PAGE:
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3 hours ago, Michael_Molnar said:

Not meaning to throw fuel on any fires, but I too have suggested that The Messiah is a shop reject. Not because it has a crack or some other mechanical issue, but that it’s colored varnish is not in the red color style of its siblings. Compared to its contemporary violins it stands out as being more orange than red.

The more a violin has been excessively polished, the redder it appears. Surface texture breaks up the light more into what is perceived as whites and yellows.

Been dinkin' with this stuff for about 50 years.

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18 hours ago, Bill Merkel said:

Most conspiracy theories eventually turn out to be true, it seems to me.

Well, in the case of JFK, the conspiracy theories along with FOIA requests have forced the release of previously classified documents that prove the assassination was a conspiracy.  But this is a violin forum so I guess conspiracy theories about violins could never be true.  God forbid!

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^Not a major interest of mine, but I think I remember the House Committee came to that official conclusion a long time ago.

12 hours ago, Ratcliffiddles said:

There are currently 11 Strads from the 1719/1722 period whose bellies are made from the same tree as the Lady Blunt, and also a c.1719 PG.Rogeri and a 1724 Guarneri del Gesù.  Of course, all made by Vuillaume:D

It would be great if the three had lived in opposite ends of Italy :)

 

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3 hours ago, David Burgess said:

The more a violin has been excessively polished, the redder it appears. Surface texture breaks up the light more into what is perceived as whites and yellows.

Been dinkin' with this stuff for about 50 years.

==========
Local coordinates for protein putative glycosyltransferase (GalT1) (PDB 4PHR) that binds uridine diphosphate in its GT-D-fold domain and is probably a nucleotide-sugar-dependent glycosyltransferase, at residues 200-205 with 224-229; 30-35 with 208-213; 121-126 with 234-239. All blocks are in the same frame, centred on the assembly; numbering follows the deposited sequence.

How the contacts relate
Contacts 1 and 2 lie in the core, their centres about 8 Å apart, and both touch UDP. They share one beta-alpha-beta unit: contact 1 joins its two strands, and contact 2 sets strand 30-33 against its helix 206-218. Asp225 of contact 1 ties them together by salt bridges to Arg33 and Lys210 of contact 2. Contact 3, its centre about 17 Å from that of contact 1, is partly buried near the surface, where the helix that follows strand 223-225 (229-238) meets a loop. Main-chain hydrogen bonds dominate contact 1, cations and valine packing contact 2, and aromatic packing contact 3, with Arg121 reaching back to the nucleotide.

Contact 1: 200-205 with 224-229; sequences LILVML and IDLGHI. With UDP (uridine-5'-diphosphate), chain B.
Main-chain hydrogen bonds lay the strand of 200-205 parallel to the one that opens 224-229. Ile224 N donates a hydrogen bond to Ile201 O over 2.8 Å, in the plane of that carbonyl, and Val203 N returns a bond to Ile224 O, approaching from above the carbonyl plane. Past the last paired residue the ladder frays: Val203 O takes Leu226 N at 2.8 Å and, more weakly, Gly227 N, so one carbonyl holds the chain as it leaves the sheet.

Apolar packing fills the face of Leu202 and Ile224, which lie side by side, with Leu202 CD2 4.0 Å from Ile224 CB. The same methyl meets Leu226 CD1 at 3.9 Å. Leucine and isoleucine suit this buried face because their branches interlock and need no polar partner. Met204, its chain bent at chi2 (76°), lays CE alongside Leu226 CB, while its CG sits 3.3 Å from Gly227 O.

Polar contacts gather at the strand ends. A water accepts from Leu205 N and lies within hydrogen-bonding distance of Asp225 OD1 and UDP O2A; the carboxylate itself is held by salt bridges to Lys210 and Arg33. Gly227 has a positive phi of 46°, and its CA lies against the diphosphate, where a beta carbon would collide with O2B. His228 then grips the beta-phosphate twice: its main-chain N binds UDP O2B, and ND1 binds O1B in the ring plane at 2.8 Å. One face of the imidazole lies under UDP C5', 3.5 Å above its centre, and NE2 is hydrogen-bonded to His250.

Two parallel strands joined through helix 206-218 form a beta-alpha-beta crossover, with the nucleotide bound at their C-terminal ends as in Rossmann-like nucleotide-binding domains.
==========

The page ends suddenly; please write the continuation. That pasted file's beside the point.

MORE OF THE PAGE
Thank you!  I always wondered about that too.

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17 hours ago, David Burgess said:

The more a violin has been excessively polished, the redder it appears. Surface texture breaks up the light more into what is perceived as whites and yellows.

Been dinkin' with this stuff for about 50 years.

Polished with what exactly? Red Shellac?

This doesn't apply to the Betts and the Lady Blunt though does it?

The Messiah is an orangey red is it not? Always has been, has it not?

It just turned out that way did it not? 

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When we see photos of the Kochanski del Gesu the varnish appears red or even something darker.

The varnish viewed in person is quite orange. The fine crackle on a lightly polished surface from long ago collects environmental dirt in a most delightful way. This is one of the more difficult aspects to replicate when antiquing.

--Chris Pedersen 

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15 hours ago, Bill Merkel said:

^Not a major interest of mine, but I think I remember the House Committee came to that official conclusion a long time ago.

It would be great if the three had lived in opposite ends of Italy :)

 

I do actually have some same-tree-matches at opposite end of Italy, so far not with Strads, but Del Gesu, Sanctus Serafin, Nicola Gagliano, Tecchler and e few others, therefore very probably same tonewood dealer

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1 hour ago, Ratcliffiddles said:

I do actually have some same-tree-matches at opposite end of Italy, so far not with Strads, but Del Gesu, Sanctus Serafin, Nicola Gagliano, Tecchler and e few others, therefore very probably same tonewood dealer

Seems they guy traveled a bit. Interesting.

The Messiah is interesting.  So much about it confirms it as an actually Strad.  Yet, it stills seems to stand out as somehow different.

I tend to think it is Strad, but with some sort of twist to the story.  It seems most of all as if the final steps of finishing work are a bit different. 

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4 hours ago, sospiri said:

Polished with what exactly? Red Shellac?

This doesn't apply to the Betts and the Lady Blunt though does it?

The Messiah is an orangey red is it not? Always has been, has it not?

It just turned out that way did it not? 

The over-polish wouldn't need to have color.